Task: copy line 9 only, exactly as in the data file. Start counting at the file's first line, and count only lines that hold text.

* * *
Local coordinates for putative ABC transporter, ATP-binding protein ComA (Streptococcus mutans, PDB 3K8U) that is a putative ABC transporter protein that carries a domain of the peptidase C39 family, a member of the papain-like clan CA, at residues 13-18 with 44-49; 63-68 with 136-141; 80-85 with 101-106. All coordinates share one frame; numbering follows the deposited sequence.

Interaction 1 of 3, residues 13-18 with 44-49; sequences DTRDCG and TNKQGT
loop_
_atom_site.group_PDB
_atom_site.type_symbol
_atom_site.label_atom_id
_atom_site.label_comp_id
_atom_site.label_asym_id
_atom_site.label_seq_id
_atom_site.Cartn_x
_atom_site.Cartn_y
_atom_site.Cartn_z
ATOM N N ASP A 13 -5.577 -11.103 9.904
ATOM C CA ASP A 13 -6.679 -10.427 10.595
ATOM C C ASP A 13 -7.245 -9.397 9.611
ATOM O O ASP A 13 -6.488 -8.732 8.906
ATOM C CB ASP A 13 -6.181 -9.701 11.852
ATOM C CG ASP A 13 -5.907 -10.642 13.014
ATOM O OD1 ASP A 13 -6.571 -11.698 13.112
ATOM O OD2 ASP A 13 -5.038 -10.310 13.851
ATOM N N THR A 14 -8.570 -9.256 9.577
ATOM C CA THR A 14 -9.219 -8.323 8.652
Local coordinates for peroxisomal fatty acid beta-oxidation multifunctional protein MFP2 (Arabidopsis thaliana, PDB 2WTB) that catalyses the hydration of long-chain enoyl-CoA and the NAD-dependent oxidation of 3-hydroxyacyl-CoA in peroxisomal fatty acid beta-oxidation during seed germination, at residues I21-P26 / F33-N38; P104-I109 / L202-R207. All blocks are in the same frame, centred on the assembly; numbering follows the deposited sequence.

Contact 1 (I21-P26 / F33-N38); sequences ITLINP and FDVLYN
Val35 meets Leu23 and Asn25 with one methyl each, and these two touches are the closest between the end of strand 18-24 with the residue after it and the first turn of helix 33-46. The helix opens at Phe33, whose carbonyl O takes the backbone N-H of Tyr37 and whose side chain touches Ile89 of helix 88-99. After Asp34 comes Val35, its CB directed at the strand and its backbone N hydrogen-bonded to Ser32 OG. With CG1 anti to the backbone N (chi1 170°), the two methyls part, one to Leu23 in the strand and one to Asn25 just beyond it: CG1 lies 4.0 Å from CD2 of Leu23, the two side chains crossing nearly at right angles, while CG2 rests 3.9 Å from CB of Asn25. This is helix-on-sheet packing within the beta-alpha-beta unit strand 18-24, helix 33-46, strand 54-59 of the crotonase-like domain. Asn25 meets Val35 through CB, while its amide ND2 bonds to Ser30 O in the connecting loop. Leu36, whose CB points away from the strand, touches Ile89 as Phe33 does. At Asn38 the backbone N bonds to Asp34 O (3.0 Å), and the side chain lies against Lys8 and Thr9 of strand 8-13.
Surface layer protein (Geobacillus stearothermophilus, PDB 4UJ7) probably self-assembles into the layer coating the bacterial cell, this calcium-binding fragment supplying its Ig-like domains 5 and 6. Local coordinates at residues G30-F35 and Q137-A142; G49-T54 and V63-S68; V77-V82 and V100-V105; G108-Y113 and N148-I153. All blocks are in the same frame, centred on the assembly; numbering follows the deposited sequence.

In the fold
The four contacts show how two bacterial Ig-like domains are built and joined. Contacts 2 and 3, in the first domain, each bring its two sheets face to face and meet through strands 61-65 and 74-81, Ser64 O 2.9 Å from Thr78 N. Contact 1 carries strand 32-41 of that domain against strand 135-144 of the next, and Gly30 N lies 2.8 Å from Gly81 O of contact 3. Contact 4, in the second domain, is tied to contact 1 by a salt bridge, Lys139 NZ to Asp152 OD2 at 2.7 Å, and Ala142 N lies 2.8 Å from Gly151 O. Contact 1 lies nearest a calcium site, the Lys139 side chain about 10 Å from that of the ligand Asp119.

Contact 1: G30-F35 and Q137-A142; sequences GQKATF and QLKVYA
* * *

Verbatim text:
_atom_site.label_seq_id